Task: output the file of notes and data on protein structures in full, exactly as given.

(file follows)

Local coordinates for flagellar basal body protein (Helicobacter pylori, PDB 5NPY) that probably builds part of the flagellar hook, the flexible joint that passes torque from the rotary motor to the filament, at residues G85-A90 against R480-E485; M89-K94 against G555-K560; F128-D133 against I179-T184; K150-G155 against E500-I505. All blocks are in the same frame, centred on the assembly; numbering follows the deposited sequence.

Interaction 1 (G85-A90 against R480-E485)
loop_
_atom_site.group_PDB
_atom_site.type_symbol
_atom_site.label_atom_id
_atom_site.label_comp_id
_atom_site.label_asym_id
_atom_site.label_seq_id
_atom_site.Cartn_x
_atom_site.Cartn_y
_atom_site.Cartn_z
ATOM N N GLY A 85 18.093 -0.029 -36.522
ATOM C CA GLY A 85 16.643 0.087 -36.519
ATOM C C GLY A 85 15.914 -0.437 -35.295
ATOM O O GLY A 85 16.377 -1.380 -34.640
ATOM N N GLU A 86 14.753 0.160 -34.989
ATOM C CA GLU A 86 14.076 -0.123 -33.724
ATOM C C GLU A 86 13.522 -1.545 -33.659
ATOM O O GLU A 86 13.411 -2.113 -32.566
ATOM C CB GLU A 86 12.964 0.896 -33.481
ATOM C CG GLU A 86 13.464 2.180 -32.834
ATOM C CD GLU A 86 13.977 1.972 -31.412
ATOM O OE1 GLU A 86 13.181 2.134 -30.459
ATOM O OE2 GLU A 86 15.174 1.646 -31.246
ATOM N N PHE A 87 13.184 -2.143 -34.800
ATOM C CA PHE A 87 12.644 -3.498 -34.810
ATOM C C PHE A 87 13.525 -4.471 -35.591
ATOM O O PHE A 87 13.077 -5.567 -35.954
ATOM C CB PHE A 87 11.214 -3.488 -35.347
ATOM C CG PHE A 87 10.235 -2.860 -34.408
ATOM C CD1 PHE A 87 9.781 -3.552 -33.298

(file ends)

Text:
Local coordinates for flagellar basal body protein (Helicobacter pylori, PDB 5NPY) that probably builds part of the flagellar hook, the flexible joint that passes torque from the rotary motor to the filament, at residues G85-A90 against R480-E485; M89-K94 against G555-K560; F128-D133 against I179-T184; K150-G155 against E500-I505. All blocks are in the same frame, centred on the assembly; numbering follows the deposited sequence.

Interaction 1 (G85-A90 against R480-E485)
loop_
_atom_site.group_PDB
_atom_site.type_symbol
_atom_site.label_atom_id
_atom_site.label_comp_id
_atom_site.label_asym_id
_atom_site.label_seq_id
_atom_site.Cartn_x
_atom_site.Cartn_y
_atom_site.Cartn_z
ATOM N N GLY A 85 18.093 -0.029 -36.522
ATOM C CA GLY A 85 16.643 0.087 -36.519
ATOM C C GLY A 85 15.914 -0.437 -35.295
ATOM O O GLY A 85 16.377 -1.380 -34.640
ATOM N N GLU A 86 14.753 0.160 -34.989
ATOM C CA GLU A 86 14.076 -0.123 -33.724
ATOM C C GLU A 86 13.522 -1.545 -33.659
ATOM O O GLU A 86 13.411 -2.113 -32.566
ATOM C CB GLU A 86 12.964 0.896 -33.481
ATOM C CG GLU A 86 13.464 2.180 -32.834
ATOM C CD GLU A 86 13.977 1.972 -31.412
ATOM O OE1 GLU A 86 13.181 2.134 -30.459
ATOM O OE2 GLU A 86 15.174 1.646 -31.246
ATOM N N PHE A 87 13.184 -2.143 -34.800
ATOM C CA PHE A 87 12.644 -3.498 -34.810
ATOM C C PHE A 87 13.525 -4.471 -35.591
ATOM O O PHE A 87 13.077 -5.567 -35.954
ATOM C CB PHE A 87 11.214 -3.488 -35.347
ATOM C CG PHE A 87 10.235 -2.860 -34.408
ATOM C CD1 PHE A 87 9.781 -3.552 -33.298